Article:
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How Grafanalib Helps You Manage Dashboards at Scale
Fraser Darwent

How Grafanalib Helps You Manage Dashboards at Scale

For enterprise organisations, data is everything, but when they have to manually configure and transfer dashboards between environments, data soon becomes a chore.

Whether for business metrics, observability or other useful information, dashboards displayed on dedicated screens at home or in the office have become the way to consume realtime, actionable data. But what happens when you reach the point where you’re trying to deploy hundreds or even thousands of dashboards—many of which show parts of the same data in different ways—across your organisation?

Contino supported a large enterprise customer in the UK to map their data flow from artefact creation through to public release—an engagement that required us to deliver a stable, secure, auditable and, most importantly, manageable approach to deploying dashboards at scale.

As part of this work, we chose Grafana Cloud as our observability platform and, after assessing other solutions, we determined that Grafanalib was the ideal solution to help manage both components and dashboards entirely from code.

In this blog, we’ll take you through our work moving from manual configuration to automated deployments and we’ll explore how organisations can unlock value by scaling dashboard creation and management to a point where teams can self-serve.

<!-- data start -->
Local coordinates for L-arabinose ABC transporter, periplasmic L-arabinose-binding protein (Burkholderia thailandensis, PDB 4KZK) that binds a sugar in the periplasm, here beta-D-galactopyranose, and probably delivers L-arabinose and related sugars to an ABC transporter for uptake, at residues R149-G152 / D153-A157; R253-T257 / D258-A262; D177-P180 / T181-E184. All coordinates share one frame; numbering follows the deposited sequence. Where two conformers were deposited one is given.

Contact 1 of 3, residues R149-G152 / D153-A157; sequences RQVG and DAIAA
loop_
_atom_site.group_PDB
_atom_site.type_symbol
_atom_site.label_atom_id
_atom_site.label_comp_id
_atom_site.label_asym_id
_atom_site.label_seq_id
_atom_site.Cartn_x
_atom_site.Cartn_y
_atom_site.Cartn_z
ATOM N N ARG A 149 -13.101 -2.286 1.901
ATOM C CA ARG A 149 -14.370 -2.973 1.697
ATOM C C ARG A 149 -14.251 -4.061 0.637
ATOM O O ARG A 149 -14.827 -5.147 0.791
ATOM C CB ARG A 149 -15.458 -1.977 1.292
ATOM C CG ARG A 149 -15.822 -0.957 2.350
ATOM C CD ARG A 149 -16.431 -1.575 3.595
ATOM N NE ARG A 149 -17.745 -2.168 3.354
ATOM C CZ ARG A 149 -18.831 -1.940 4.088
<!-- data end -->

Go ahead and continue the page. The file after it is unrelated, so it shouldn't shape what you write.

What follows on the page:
Why Dashboards Matter

Dashboards are a key part of monitoring your digital estate; they help you keep an eye on your cloud spend, measure virtual machine resource usage, monitor your API error rates, and everything in between. One of the most adopted tools for creating and consuming dashboards is Grafana, an open-source visualisation tool from Grafana Labs. A powerful and extensible bit of software that can plug into a wide variety of data sources, it allows you, your team, your enterprise, or even total strangers to inspect and analyse those data sources through queries and visualisations in the graphical user interface (GUI). These queries and visualisations can be saved to form a dashboard, which can then be shared and published at a specific URL.

Dashboard Design

Once you know how to create a dashboard, the next step is considering what to create.

Dashboard design can be a very subjective topic, although Grafana’s best practices give an idea of what good looks like. It’s clear that there is one underlying theme that seems to be agreed upon and that’s that every dashboard should answer a question you ask regularly. This means your dashboard shouldn’t include any irrelevant information. If you stick to this ethos, you’ll ensure your dashboards are both efficient and easy-to-understand—a large amount of information is overwhelming and will impede a user’s ability to find a specific answer to a specific question.

It’s likely your organisation has several questions you want to answer regularly, such as:

  • Is our API performing as expected?
  • Are we tracking to stay within our cloud spend limit this month?
  • How is our release cadence compared to the previous quarter?

The more questions you have the more dashboards you’ll need to create, so with a bit more clicking around the Grafana GUI, you’ll have created a couple of dashboards that answer the specific questions you and your team are asking. Perfect, life is good.